Would you walk 1,000 miles to become a senator? Lawton Chiles did.
By: Legacy Staff
4 years ago
Fifteen years ago today, Florida Gov. Lawton Chiles was working out on an exercise bike in the governor's mansion when he had a sudden heart attack and died. After serving two terms as governor, the popular Democrat had only three weeks left in office and had recently visited the White House to talk about working with President Clinton. Word quickly reached Washington, where the House Judiciary Committee, in the midst of impeachment proceedings against Clinton, observed a moment of silence in Chiles' honor.
Chiles was known as "Walkin’ Lawton" for walking the length of the state –– 1,003 miles from Pensacola to Key West –– over 91 days in his successful 1970 campaign for the United States Senate.
Chiles was a fourth generation Floridian whose father, railroad conductor Lawton Mainor Chiles, regularly took his young son to political rallies, according to the Great Floridian Film Series. He attended the University of Florida, where he was active in campus politics and a member of the ATO fraternity. He married his wife, Rhea, in 1951, and the couple went on to have four children. After serving in the Korean War, Chiles returned to the university to complete his law degree in 1955. In 1958, at age 28, he was elected to the Florida House of Representatives.
Chiles served in the state senate from 1966 to 1970, when he walked his way into the U.S. Senate. He was re-elected twice to the Senate, retiring in 1989. He was persuaded to enter the 1990 Florida governor’s race, defeating Republican incumbent Bob Martinez. In 1994 he won a second term against challenger Jeb Bush.
Chiles was an avid outdoorsman –– a turkey hunter and fisherman. He was also a shrewd businessman. A 1994 story in the Orlando Sentinel reported that Chiles was an early investor in the Red Lobster restaurants and owned rental properties in Lakeland as well as six houses –– ranging from a log cabin on 200 acres of hunting preserve to a townhouse in Tallahassee –– for personal use. Chiles is quoted as saying, ''You know, Rhea has said that if I enjoyed making money as much as I enjoyed politics I could've owned the Empire State Building.''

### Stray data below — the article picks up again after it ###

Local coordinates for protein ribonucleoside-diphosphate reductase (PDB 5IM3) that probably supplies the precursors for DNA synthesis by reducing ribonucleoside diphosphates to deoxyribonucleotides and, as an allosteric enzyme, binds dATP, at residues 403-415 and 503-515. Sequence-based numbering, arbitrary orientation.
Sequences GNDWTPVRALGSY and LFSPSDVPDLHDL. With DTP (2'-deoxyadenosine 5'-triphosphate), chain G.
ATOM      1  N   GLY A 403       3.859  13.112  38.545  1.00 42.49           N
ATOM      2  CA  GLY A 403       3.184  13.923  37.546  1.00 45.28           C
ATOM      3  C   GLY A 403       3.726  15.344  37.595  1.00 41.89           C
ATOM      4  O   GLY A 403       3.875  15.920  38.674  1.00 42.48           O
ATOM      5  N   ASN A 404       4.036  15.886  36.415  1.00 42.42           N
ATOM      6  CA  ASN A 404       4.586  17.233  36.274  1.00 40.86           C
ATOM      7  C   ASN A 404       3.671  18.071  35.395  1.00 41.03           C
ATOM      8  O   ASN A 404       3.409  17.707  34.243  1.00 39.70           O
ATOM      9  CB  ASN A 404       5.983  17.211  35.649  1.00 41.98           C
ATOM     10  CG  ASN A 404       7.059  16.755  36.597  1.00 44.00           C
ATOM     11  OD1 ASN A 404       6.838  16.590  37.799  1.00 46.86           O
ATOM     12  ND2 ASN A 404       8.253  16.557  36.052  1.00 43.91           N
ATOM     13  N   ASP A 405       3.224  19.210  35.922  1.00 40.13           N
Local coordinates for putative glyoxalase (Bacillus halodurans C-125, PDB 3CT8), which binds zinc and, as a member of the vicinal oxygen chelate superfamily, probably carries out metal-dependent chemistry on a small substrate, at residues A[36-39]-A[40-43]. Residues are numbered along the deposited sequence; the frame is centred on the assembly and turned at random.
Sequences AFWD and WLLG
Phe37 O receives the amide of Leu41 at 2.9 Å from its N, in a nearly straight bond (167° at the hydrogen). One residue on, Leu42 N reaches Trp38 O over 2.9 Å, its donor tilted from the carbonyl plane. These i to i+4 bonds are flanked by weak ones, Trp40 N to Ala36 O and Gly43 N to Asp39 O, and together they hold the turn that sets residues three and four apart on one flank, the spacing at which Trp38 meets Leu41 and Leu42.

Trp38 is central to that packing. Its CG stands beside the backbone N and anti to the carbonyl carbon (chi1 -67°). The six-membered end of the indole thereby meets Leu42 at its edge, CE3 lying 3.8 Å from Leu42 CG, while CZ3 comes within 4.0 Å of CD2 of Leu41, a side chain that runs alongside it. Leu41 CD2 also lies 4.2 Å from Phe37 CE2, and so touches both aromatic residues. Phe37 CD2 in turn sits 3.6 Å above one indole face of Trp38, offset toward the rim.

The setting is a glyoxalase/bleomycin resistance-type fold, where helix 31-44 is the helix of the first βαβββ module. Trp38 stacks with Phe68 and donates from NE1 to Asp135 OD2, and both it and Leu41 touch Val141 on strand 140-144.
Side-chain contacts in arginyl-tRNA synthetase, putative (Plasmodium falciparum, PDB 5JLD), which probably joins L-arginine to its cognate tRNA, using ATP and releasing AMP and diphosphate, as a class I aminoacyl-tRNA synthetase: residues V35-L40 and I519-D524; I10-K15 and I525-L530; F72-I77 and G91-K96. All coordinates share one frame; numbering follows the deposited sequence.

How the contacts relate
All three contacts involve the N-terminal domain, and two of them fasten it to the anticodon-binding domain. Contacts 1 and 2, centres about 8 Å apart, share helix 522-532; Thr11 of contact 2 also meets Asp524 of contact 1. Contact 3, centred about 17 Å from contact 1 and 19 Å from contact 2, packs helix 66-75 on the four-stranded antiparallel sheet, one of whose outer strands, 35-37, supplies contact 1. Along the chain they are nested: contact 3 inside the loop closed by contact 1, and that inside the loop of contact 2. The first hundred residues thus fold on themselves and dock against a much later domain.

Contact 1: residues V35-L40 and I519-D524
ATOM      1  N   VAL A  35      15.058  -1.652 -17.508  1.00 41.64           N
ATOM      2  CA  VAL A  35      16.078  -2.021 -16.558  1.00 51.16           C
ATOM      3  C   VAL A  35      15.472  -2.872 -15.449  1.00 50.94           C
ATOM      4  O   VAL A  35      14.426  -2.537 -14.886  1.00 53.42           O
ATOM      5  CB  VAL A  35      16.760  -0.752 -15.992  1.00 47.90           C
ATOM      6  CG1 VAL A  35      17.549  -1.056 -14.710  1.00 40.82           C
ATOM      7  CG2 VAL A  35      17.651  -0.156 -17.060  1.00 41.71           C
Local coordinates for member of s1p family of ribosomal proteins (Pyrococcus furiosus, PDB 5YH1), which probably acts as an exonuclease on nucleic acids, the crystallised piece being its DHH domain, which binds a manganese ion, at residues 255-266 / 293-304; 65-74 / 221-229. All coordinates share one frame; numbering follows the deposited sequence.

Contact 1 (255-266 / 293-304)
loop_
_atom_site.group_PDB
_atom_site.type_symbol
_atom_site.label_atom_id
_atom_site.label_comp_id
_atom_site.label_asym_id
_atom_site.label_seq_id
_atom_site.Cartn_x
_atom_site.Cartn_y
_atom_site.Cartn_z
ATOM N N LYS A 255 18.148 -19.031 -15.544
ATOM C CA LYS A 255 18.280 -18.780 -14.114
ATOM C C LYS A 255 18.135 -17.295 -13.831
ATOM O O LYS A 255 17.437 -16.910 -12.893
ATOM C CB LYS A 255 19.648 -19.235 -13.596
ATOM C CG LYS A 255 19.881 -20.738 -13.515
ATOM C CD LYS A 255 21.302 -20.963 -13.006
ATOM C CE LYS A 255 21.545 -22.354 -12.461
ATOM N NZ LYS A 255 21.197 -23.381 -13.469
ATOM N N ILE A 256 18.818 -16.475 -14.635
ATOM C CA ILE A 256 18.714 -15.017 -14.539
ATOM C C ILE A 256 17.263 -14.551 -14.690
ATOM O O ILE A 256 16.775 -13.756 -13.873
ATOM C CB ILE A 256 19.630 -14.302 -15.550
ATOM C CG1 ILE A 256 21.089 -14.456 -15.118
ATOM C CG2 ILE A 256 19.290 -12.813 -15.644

In his 40 years in public life, Chiles was a staunch advocate for health care, particularly for children and the elderly, and for the environment. One of his greatest legacies was the lawsuit he filed with Attorney General Bob Butterworth against the tobacco industry, resulting in an $11 billion settlement in 1997.
Chiles was diagnosed with hypertension in 1980 and five years later had quadruple heart bypass surgery. He had what seemed to be a minor stroke in 1995 and began walking several miles a day as part of his recovery regime. When Chiles died, the chef of the governor's mansion and other staffers walked alongside the black van that took his body away. His funeral procession began in Century, Fla. where his walk had started 28 years earlier. His flag-draped coffin, according to the SunSentinel,"was flanked by Chiles' official portrait, his original walking shoes, a family Bible and his first copy of the Congressional Record, dated Jan. 21, 1971." Chiles is buried on the family estate in Lakeland.
Susan Soper is the author of ObitKit®, A Guide to Celebrating Your Life. A lifelong journalist, she has written for Newsday and CNN, and was Features Editor at the Atlanta Journal-Constitution, where she launched a series called "Living with Grief." Find her on Google+.
Pictured: Florida Gov. Lawton Chiles, with his famous "Walkin Lawton" boots (AP Photo/Mark Foley)